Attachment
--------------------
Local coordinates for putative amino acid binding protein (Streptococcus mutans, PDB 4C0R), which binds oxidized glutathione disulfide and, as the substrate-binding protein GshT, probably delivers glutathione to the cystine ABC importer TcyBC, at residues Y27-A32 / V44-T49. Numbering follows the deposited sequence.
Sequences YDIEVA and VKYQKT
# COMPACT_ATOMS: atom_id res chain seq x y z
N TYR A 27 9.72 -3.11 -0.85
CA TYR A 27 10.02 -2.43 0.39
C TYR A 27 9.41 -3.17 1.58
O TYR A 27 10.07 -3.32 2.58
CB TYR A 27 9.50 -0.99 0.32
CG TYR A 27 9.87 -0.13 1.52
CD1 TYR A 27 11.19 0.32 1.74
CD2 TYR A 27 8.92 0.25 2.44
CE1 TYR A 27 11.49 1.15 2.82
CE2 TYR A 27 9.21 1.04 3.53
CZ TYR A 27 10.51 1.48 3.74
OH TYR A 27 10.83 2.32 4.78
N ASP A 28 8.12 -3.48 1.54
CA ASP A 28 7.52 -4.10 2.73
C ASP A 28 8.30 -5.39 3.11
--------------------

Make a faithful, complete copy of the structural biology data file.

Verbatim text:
Local coordinates for putative amino acid binding protein (Streptococcus mutans, PDB 4C0R), which binds oxidized glutathione disulfide and, as the substrate-binding protein GshT, probably delivers glutathione to the cystine ABC importer TcyBC, at residues Y27-A32 / V44-T49. Numbering follows the deposited sequence.
Sequences YDIEVA and VKYQKT
# COMPACT_ATOMS: atom_id res chain seq x y z
N TYR A 27 9.72 -3.11 -0.85
CA TYR A 27 10.02 -2.43 0.39
C TYR A 27 9.41 -3.17 1.58
O TYR A 27 10.07 -3.32 2.58
CB TYR A 27 9.50 -0.99 0.32
CG TYR A 27 9.87 -0.13 1.52
CD1 TYR A 27 11.19 0.32 1.74
CD2 TYR A 27 8.92 0.25 2.44
CE1 TYR A 27 11.49 1.15 2.82
CE2 TYR A 27 9.21 1.04 3.53
CZ TYR A 27 10.51 1.48 3.74
OH TYR A 27 10.83 2.32 4.78
N ASP A 28 8.12 -3.48 1.54
CA ASP A 28 7.52 -4.10 2.73
C ASP A 28 8.30 -5.39 3.11